Finally, the inventive analogy that Ostrom and Crawford draw between institutional descriptions and linguistics is generative. As they acknowledge, theirs is not the only ‘grammar of institutions’ that can exist — what other ways can we use ideas of composability to see institutions?


The framework does have two notable limitations that are helpful to keep in mind: First, identifying institutional statements is hard. Like fish in water, members of an institution are often not able to recognize the strategies, norms, or rules that they are part of. As far as I can tell, there also isn’t a systematic way to get capture all of the most important institutional statements.

Second, institutional statements on their own do not explain institutional behavior. For that, we also need a theory of action3. A theory of institutional action allows us to identify how conflicting statements are navigated in practice. Ostrom’s broader framework of Institutional Analysis and Development better addresses this.

Applying the framework

It’s been nearly thirty years since their paper came out, and there has continued to be active ongoing work. Siddiki and others (2011), for instance, added the ‘object’ attribute, making the acronym extra catchy: ADIBCO4.

Others have applied the framework to existing institutions. Watkins and Westphal (2015) apply the framework to understand natural resource management systems. It appears to be the most thorough application of the ADICO framework in a real world setting5.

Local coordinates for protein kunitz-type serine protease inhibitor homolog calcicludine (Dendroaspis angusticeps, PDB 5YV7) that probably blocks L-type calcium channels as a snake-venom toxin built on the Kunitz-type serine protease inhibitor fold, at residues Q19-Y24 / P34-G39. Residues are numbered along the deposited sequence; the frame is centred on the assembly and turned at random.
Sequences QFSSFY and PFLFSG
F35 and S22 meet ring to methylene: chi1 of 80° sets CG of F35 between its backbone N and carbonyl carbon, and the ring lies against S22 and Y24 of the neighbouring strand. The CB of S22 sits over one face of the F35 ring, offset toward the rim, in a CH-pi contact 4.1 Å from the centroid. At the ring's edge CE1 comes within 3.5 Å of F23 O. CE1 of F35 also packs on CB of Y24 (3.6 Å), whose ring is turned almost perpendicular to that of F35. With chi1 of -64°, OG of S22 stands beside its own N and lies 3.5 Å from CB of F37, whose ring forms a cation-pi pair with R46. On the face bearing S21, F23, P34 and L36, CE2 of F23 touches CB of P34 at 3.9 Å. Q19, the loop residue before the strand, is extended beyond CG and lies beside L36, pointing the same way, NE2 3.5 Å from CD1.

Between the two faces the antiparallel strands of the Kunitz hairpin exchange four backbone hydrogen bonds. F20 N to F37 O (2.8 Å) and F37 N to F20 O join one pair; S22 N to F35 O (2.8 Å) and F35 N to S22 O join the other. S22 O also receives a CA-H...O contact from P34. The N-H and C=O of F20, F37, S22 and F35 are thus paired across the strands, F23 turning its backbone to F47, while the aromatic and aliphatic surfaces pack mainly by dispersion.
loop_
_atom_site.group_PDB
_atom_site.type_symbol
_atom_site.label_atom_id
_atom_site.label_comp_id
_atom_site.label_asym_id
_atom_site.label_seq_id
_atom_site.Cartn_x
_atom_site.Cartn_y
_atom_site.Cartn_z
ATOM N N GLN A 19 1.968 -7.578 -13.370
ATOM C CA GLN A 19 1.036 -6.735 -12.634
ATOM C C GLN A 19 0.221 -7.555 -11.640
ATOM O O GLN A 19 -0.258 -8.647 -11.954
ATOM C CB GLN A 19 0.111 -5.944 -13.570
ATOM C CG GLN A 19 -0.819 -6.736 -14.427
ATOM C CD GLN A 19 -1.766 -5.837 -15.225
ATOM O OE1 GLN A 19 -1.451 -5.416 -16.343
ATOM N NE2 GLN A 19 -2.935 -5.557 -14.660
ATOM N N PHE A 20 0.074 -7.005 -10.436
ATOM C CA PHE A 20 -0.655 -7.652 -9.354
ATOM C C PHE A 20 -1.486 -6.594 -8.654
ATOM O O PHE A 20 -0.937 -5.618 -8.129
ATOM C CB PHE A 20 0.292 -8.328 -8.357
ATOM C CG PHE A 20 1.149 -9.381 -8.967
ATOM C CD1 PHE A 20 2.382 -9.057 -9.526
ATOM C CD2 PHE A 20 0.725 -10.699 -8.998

There is actually a whole research group, the Institutional Grammar Research Initiative (IGRI), that aims to build on Ostrom and Crawford’s work. One of the approaches that has garnered some recent attention is an attempt to use natural language processing to categorize institutional grammars6.

In my next essay, I plan to outline the Institutional Analysis and Development framework and how Ostrom and Crawford’s institutional grammar fits into it.


1. A wordier but more precise version of the question is ‘What is a useful way to look at the concepts typically referred to by the word ‘institution’’? The dictionary is unhelpful here mainly because dictionaries are histories of usage, not prescriptions for helpful frameworks

2. Briefly, strategies have attributes, aims, and conditions (AIC). Norms have all those plus a deontic (ADIC). Rules have all five components (ADICO). Here’s a quick example, taken from Theesfeld (2010).

3. Ostrom continues the analogy with linguistics here: “to explain behavior in institutions, one needs to cimbine the behavior of institutions with a theory of action, just as to understand a language one requires a theory of language use (Chomsky 1965). The theory of action animates the structural model of a situation generated by the grammar and by relevant attributes of a physical world (Popper 1967)”

4. I feel like there has to be some better alternatives: COIBAD? DABOIC?

5. The paper is called “People Don’t Talk in Institutional Statements”. Despite that, they argue for the usefulness of the grammar as a whole.

6. To that I wish them good luck. Having spent no small effort building out a far simpler NLP-based classifier, I would be very impressed if anything usable materializes in the next five years.